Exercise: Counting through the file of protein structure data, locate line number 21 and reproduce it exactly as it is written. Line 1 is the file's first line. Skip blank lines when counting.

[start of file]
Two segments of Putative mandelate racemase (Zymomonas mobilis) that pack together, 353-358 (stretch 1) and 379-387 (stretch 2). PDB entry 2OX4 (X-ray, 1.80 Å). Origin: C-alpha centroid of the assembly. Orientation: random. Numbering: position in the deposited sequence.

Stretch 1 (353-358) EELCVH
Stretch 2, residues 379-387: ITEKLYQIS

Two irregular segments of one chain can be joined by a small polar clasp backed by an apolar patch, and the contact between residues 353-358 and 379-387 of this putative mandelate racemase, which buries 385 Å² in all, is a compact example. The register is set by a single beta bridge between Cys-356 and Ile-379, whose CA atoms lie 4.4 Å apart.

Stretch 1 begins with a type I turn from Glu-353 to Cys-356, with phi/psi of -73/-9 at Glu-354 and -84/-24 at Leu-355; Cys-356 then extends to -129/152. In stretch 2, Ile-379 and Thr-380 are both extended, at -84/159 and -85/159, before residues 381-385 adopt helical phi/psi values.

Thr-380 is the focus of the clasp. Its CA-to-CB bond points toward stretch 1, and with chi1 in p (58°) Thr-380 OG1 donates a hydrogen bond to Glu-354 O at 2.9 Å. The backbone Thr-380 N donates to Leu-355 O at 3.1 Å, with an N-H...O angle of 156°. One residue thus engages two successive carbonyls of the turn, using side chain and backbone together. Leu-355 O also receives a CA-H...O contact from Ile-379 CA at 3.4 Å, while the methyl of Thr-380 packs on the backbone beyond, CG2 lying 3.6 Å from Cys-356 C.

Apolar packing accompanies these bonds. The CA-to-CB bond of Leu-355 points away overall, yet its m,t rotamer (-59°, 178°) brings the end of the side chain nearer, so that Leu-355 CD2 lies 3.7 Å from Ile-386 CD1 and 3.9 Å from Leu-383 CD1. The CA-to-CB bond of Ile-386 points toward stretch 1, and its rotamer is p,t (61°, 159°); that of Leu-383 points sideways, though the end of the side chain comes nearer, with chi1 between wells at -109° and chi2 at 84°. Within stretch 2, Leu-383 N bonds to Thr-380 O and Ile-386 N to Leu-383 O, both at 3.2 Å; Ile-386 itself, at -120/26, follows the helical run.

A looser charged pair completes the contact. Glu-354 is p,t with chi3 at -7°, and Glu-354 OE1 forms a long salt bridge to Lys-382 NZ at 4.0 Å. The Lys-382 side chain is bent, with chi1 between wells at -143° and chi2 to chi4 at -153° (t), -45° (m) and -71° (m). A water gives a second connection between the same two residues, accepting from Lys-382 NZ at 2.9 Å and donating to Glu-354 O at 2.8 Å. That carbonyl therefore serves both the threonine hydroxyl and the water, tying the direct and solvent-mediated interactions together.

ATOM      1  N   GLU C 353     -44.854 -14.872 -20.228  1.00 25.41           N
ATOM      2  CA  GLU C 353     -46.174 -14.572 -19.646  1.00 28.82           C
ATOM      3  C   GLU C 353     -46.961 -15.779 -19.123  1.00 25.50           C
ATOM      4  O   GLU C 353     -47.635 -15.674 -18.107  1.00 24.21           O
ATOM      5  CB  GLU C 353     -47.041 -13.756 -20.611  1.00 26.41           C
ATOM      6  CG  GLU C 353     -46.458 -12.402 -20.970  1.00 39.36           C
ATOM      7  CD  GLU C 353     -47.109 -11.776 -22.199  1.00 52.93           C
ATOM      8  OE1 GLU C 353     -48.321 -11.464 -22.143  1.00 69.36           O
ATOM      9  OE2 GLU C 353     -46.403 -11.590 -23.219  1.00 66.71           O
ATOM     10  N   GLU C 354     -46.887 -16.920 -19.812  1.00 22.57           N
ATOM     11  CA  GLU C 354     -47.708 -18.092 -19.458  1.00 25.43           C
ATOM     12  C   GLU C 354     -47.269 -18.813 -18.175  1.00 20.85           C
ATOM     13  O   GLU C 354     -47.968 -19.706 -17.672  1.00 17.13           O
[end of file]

ATOM     13  O   GLU C 354     -47.968 -19.706 -17.672  1.00 17.13           O